Business leader and public servant for more than 50 years
Liam St John Devlin – Born; January 31st, 1924. Died; October 22nd, 2017
Liam St John Devlin became deputy chairman of Allied Irish Banks in 1974 and remained in that role until his retirement from the position in 1992
Liam St John Devlin, who has died at his home in Baltimore, Co Cork, aged 93, was a well-known – although notably modest – member of a significant generation of 20th-century business leaders, and was closely associated with Irish commercial life and with public service in his native county and country for over half a century.
Born in Cork, he was the eldest of 10 children of George Devlin and Mary Atkins. After attending Christian Brothers College, he went to University College Cork at the age of 16 on a scholarship, and took his MSc in chemistry there at the age of 20. Thereafter, he did a H.Dip.Ed. and taught in a vocational school for a year. He then became managing director of Melina, the family cosmetic business which had been founded by his mother, and which continued in existence until his father’s death in 1970.
He was for many years a member of the Cork Harbour Commissioners, where his scientific background ensured that he was given responsibility for ensuring that that the most up-to-date safety provisions were attached to the proposal to build an oil refinery in that harbour. After the government took over the British and Irish Steam Packet Company in 1965, and renamed it B&I, he was appointed its chairman, and he remained in that position until 1974, when he was appointed executive chairman of CIE, a position he held for the following decade. His other directorships at various times included those with Irish Shipping, the Jones Group (which was floated on the Stock Exchange in 1970), and the Rohan group, to which he was appointed by AIB when that company also secured a stock exchange listing.
A particularly significant appointment was to the board of the Munster and Leinster Bank and, following its merger with two other banks, he became deputy chairman of the new entity, Allied Irish Banks, in 1974. He remained in this role until his retirement from that position in 1992.
That responsibility coincided with the period when the strained relationship between former taoiseach Charles J Haughey and AIB came under scrutiny at the Moriarty Tribunal. Mr Devlin gave evidence to the Tribunal that it was the senior management of the company – rather than the board – which dealt with Mr Haughey’s banking issues at the time. While this policy risked being misunderstood, Mr Haughey’s subsequent migration to another bank proved it to have been probably the most effective option for AIB at that juncture.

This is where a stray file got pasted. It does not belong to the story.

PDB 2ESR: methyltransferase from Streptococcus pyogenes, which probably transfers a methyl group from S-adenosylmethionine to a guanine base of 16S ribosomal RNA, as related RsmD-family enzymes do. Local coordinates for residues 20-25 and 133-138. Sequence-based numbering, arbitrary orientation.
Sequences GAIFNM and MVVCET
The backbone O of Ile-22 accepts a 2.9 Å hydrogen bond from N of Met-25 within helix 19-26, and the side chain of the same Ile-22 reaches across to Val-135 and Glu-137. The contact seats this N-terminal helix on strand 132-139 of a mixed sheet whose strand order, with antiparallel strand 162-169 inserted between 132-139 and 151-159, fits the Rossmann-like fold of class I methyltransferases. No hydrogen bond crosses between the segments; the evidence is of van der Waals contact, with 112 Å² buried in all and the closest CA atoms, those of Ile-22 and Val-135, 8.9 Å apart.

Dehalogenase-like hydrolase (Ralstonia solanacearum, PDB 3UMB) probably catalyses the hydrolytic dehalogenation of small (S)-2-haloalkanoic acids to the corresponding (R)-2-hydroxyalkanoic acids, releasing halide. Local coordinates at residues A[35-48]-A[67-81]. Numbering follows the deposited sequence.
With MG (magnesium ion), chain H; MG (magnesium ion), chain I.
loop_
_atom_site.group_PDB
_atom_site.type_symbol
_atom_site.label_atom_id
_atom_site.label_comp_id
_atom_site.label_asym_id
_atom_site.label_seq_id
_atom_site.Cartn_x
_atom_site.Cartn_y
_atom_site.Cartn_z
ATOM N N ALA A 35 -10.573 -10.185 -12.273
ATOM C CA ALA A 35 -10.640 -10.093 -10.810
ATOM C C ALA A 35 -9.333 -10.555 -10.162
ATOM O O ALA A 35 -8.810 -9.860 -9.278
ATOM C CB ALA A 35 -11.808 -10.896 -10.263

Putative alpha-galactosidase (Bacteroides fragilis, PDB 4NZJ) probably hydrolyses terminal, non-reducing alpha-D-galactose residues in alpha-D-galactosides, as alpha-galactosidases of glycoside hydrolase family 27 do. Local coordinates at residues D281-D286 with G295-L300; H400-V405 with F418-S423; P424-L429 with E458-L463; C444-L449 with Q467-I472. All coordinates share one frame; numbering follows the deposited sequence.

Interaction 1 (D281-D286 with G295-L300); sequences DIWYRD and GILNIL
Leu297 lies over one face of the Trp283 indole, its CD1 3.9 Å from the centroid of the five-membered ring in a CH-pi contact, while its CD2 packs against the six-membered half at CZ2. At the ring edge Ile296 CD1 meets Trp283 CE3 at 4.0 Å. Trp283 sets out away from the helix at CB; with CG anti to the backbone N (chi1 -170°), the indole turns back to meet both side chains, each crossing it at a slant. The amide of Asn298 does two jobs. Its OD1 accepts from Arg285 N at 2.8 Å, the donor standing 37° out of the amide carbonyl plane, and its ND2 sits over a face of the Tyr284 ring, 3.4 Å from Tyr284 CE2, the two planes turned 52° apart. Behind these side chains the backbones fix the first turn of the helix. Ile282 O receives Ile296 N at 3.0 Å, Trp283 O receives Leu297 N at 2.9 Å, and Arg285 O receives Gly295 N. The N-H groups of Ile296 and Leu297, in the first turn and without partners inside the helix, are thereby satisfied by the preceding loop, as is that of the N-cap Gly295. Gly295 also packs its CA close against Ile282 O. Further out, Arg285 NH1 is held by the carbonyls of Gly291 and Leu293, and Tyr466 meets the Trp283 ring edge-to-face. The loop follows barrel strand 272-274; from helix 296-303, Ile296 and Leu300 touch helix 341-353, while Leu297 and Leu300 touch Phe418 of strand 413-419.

His public service contributions over the years were notable, not least his chairmanship of the Public Service Organisation Review Group set up in 1966 by his fellow Corkman, Jack Lynch. That report became known as “Green Devlin”, to distinguish it from his later review of pay scales in the civil and public service, known as “Red Devlin”.
As the historian Joe Lee has pointed out, “Green” Devlin’s insistence that promotions in the public service should be based on merit rather than merely on seniority, while not perhaps as practicable as Devlin had hoped it would be, was revolutionary. No doubt for this reason it evoked considerable foot-dragging among senior civil servants, who feared that they would lose out if the old seniority system was abandoned, and who argued for a considerable time thereafter, with all the power of inertia at their command, that they were too busy to implement it.
There was a singular irony in the fact that that the initial role of the Department of the Public Service (whose creation Devlin had suggested) had little to do with the promotion of dynamic organisational functions, as he had recommended, and everything to do with controlling public service staff numbers and incomes. Indeed, as Lee noted, instead of tackling the fragmentation identified by Devlin, the civil service continued thereafter to grow in size and incoherence, and his recommendations for reform of the systems of promotion that reflected ability rather than seniority considerably longer to implement.
He retained close ties with his native city, and helped Bishop Lucey of Cork in the establishment of a mission in Peru, for which he was awarded a Papal knighthood. He was also later awarded an honorary doctorate from UCC.
He had developed an interest in sailing in the 1950s, and the boats he owned included a Rankin dinghy (built in Cobh), an Enterprise, and a Folkboat. After 1982 he moved to Dublin, and then, following his retirement, moved to Reengaroga, near Baltimore, to a house which he and his wife Una had built in 1973. At the age of 70, in a retirement which never lacked for activity, he completed a computer course in University College, Cork, and thereafter gave computer lessons for a number of years both to children and to adults in West Cork.
He is survived by his wife Una (née Gallagher), his children Maeve, Hilary, Niall and Anna, his sister Raphael (Darer) and his brother Dan Devlin.